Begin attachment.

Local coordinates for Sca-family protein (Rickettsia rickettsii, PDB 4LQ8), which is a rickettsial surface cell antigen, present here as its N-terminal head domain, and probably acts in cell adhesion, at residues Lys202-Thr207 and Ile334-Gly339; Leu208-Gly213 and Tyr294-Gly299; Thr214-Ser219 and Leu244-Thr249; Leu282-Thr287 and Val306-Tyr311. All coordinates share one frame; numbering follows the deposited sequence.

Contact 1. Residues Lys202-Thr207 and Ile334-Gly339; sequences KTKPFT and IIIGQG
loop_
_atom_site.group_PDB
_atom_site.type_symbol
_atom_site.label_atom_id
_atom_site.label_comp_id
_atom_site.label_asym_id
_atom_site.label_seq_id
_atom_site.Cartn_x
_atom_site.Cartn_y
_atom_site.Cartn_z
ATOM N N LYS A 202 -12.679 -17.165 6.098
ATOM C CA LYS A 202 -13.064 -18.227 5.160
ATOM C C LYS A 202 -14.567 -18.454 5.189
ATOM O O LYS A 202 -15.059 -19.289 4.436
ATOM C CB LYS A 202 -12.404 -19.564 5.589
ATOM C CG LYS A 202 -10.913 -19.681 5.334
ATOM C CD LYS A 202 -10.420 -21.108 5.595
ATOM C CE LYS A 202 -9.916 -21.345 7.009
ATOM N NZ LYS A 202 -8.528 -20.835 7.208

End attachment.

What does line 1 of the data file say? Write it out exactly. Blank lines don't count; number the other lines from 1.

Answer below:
Local coordinates for Sca-family protein (Rickettsia rickettsii, PDB 4LQ8), which is a rickettsial surface cell antigen, present here as its N-terminal head domain, and probably acts in cell adhesion, at residues Lys202-Thr207 and Ile334-Gly339; Leu208-Gly213 and Tyr294-Gly299; Thr214-Ser219 and Leu244-Thr249; Leu282-Thr287 and Val306-Tyr311. All coordinates share one frame; numbering follows the deposited sequence.